CPPIB Ready For The Next Downturn?

Shane McNeil of BNN Bloomberg reports that CPPIB ready to 'take advantage' of potential market downturn:
The head of Canada’s largest pension plan says his fund is ready to take advantage of economic instability.

“We like to be able to take advantage of the opportunities that happen when everyone else is stressed,” Canada Pension Plan Investment Board Chief Executive Officer Mark Machin said in an interview with BNN Bloomberg Tuesday.

“That really should be one of the defining features of funds like ours. We have incredibly stable money, incredible long-term money. So, when other funds are suffering redemptions, or banks are under stress, we can buy assets at prices that come up once in a generation.”

The key, Machin says, is to rigorously stress test portfolios and ensure they’re prepared for absolute worst-case scenarios.

“The really key thing is understanding the risks you’re exposing yourself to, making sure you’re not compounding risks you haven’t thought about,” he said.

“The worst that happened before, the second-worst that happened before – what if both happened at the same time? And, really looking at what could happen and making sure we have sufficient liquidity, sufficient ability to rebalance the portfolio.”

Machin’s comments come as many investors are on edge after the key two-year and 10-year U.S. Treasury yield curve briefly inverted last week, spurring fears of an economic downturn and wild market swings.

He says that investors should be prepared for lower returns ahead, as the rally that began after the 2008 global financial crisis comes to an end.

“This is the challenge for the next 10 years or more, in that yield is going to be really low, or negative and, likely, returns on equities are not going to be what they’ve been since the financial crisis until now,” he said. “We’ve had a fantastic 10, 11 years in recovery since the global financial crisis.

“How much more bonds can go into negative territory, nobody really knows. But, there’s certainly going to be very low yield relative to history for the foreseeable future as economies grow, central banks try and cut rates, [and] put more stimulative policy in place.”
Last week, I made an exception and discussed CPPIB's fiscal Q1 results as assets topped $400 billion CAD.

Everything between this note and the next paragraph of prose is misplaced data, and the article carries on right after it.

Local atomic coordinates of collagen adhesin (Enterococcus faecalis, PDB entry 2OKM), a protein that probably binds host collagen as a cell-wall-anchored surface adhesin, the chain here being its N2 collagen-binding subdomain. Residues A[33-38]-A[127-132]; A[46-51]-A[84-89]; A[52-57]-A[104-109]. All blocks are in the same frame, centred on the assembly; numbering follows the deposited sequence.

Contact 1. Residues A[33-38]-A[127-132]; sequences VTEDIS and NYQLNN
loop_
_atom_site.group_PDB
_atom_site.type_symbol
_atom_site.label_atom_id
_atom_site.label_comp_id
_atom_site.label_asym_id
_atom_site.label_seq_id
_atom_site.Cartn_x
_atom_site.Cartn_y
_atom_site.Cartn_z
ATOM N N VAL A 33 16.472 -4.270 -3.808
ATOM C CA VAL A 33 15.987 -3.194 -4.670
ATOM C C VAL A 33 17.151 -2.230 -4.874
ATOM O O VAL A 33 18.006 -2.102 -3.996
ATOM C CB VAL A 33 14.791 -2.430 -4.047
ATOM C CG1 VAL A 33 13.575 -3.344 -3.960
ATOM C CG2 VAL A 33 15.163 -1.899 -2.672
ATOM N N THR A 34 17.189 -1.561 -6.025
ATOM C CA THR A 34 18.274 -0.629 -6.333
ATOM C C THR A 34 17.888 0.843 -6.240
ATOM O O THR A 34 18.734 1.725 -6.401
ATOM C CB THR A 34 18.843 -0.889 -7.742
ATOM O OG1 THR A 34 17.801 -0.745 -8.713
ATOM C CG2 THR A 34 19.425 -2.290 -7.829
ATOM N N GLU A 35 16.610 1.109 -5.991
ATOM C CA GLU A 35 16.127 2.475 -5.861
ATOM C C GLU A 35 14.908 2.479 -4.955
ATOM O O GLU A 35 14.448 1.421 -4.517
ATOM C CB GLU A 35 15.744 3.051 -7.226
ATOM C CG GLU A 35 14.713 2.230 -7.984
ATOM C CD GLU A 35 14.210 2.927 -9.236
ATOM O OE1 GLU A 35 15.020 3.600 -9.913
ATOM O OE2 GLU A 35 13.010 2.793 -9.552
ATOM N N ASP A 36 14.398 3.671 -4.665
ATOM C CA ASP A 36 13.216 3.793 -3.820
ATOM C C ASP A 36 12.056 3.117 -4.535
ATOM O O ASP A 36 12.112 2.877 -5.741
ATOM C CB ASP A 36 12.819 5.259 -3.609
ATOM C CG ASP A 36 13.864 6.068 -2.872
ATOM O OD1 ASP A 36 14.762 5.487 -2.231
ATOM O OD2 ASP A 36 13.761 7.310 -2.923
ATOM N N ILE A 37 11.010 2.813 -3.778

I typically don't cover quarterly or mid-year results for the simple reason that these are massive pensions which have a very long investment horizon and long-dated liabilities, so covering their annual results and looking at 5, 10, 15 and 20-year results is what really matters.

Still, a lot of investors are edgy these days so I might cover more recent results in more detail but rest assured, everyone is just fine for now.

I would invite you to listen very carefully to Mark Machin's BNN Bloomberg interview with Amanda Lang here (I also embedded it below).

Machin begins by discussing how the strength of the Canadian dollar was a drag during their fiscal Q1 stating "85% of our assets are outside Canada." He added: "That's a sensible hedge for diversification for the Fund overall. When Canada's economy is doing well, contributions are likely to be stronger over time and when Canada's economy is not doing well, then the international portfolio is a natural hedge for the Fund overall."

It's worth noting that CPPIB doesn't hedge its foreign exchange risk which I think is the right move for a fund of its size for two reasons: 1) Hedging costs money and 2) I'm bullish on the US dollar over the very long run and since a huge chunk of CPPIB's foreign assets (public and private investments) are in the United States, it is better off not to hedge its USD risk over the long run.

In my opinion, as long as the US economy continues to dominate the technology and financial landscape, it's economy will continue to dominate the global economy for many more years even if there are other parts of the world growing at a faster rate.

There's a lot of debate over whether or not to hedge F/X exposure. HOOPP hedges it completely and benefits when the Canadian dollar rallies versus the greenback and other currencies and OTPP put in some hedges to limit foreign currency swings and their effect on their overall portfolio swings but most of Canada's large pensions have adopted CPPIB's approach which is to not hedge their foreign currency exposure.

Machin states over the very long-term currency swings don't matter and says even though 85% of their portfolio is outside Canada, CPPIB "is still massively overweight the Canadian dollar in the context of a global-weighted index where the Canadian economy is less than 3% of the global economy."